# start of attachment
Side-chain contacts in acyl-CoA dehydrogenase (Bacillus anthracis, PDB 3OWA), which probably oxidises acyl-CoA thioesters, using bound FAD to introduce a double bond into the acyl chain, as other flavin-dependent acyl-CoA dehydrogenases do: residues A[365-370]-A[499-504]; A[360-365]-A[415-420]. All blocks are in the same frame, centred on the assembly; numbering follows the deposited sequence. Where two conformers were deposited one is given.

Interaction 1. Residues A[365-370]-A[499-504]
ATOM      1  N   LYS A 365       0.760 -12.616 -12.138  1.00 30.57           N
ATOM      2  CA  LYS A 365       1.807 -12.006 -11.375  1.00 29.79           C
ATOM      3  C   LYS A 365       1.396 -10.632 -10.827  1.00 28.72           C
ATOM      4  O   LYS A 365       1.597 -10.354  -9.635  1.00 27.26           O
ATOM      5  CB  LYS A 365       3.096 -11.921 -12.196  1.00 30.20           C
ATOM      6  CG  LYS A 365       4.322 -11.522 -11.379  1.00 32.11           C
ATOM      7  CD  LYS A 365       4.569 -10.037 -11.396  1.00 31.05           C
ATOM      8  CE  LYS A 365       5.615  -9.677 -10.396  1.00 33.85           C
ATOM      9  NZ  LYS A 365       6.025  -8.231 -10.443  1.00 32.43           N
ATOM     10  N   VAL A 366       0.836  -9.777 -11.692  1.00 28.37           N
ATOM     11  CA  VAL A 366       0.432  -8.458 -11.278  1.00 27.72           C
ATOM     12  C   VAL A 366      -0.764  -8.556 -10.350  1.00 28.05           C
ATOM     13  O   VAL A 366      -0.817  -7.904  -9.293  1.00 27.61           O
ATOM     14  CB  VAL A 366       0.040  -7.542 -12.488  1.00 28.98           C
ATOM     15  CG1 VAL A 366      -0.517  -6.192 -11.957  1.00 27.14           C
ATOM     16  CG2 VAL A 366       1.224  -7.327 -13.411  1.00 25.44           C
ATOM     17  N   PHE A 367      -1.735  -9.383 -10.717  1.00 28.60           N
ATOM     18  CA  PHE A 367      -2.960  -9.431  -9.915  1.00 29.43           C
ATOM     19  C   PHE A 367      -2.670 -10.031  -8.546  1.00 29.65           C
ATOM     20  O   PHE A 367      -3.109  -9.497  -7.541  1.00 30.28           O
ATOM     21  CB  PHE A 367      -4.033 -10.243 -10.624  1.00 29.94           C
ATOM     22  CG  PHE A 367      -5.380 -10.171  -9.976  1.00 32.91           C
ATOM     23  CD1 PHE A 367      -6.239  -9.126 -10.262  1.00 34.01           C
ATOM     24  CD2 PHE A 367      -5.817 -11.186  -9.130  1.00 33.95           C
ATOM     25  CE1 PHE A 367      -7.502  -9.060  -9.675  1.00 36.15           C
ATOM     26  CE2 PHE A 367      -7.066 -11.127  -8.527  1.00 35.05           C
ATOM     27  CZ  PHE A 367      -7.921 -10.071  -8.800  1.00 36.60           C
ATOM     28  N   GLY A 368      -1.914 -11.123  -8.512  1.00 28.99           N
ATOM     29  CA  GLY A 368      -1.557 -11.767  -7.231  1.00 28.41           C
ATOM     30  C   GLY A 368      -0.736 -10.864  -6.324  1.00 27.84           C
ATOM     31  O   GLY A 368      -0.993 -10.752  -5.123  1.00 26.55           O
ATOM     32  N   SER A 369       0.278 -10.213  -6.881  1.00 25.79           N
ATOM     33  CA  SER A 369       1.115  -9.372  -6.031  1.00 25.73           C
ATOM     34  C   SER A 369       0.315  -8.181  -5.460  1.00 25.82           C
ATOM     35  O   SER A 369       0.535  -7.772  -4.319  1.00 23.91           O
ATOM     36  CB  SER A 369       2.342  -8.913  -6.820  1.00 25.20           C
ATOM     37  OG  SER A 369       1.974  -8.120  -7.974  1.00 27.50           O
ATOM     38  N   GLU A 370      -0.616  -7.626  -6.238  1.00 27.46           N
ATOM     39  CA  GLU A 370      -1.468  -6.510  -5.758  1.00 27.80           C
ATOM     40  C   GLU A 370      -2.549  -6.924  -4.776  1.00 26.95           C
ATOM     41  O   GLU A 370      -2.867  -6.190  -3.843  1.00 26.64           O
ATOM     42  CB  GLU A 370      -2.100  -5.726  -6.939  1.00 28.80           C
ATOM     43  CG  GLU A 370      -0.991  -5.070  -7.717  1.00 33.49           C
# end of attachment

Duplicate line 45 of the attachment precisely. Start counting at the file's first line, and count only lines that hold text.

ATOM     43  CG  GLU A 370      -0.991  -5.070  -7.717  1.00 33.49           C